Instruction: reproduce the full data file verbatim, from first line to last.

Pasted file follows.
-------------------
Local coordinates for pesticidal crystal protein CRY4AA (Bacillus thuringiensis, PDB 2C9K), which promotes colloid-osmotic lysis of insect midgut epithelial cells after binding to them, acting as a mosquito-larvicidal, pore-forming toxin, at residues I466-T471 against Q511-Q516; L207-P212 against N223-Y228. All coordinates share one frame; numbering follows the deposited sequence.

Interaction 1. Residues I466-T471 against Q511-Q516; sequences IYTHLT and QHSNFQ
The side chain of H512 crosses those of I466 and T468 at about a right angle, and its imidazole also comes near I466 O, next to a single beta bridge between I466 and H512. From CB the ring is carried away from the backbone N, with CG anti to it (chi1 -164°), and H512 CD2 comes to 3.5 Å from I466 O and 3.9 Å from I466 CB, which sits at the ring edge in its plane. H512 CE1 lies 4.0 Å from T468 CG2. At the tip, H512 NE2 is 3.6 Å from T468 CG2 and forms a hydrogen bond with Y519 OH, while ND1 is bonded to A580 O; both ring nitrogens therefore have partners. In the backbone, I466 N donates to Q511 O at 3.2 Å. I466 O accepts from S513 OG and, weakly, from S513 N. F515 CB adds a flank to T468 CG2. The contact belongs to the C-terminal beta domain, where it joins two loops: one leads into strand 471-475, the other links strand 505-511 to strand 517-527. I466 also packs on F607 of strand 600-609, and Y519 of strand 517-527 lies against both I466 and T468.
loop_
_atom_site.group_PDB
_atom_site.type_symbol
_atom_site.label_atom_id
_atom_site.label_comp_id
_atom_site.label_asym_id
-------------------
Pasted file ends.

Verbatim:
Local coordinates for pesticidal crystal protein CRY4AA (Bacillus thuringiensis, PDB 2C9K), which promotes colloid-osmotic lysis of insect midgut epithelial cells after binding to them, acting as a mosquito-larvicidal, pore-forming toxin, at residues I466-T471 against Q511-Q516; L207-P212 against N223-Y228. All coordinates share one frame; numbering follows the deposited sequence.

Interaction 1. Residues I466-T471 against Q511-Q516; sequences IYTHLT and QHSNFQ
The side chain of H512 crosses those of I466 and T468 at about a right angle, and its imidazole also comes near I466 O, next to a single beta bridge between I466 and H512. From CB the ring is carried away from the backbone N, with CG anti to it (chi1 -164°), and H512 CD2 comes to 3.5 Å from I466 O and 3.9 Å from I466 CB, which sits at the ring edge in its plane. H512 CE1 lies 4.0 Å from T468 CG2. At the tip, H512 NE2 is 3.6 Å from T468 CG2 and forms a hydrogen bond with Y519 OH, while ND1 is bonded to A580 O; both ring nitrogens therefore have partners. In the backbone, I466 N donates to Q511 O at 3.2 Å. I466 O accepts from S513 OG and, weakly, from S513 N. F515 CB adds a flank to T468 CG2. The contact belongs to the C-terminal beta domain, where it joins two loops: one leads into strand 471-475, the other links strand 505-511 to strand 517-527. I466 also packs on F607 of strand 600-609, and Y519 of strand 517-527 lies against both I466 and T468.
loop_
_atom_site.group_PDB
_atom_site.type_symbol
_atom_site.label_atom_id
_atom_site.label_comp_id
_atom_site.label_asym_id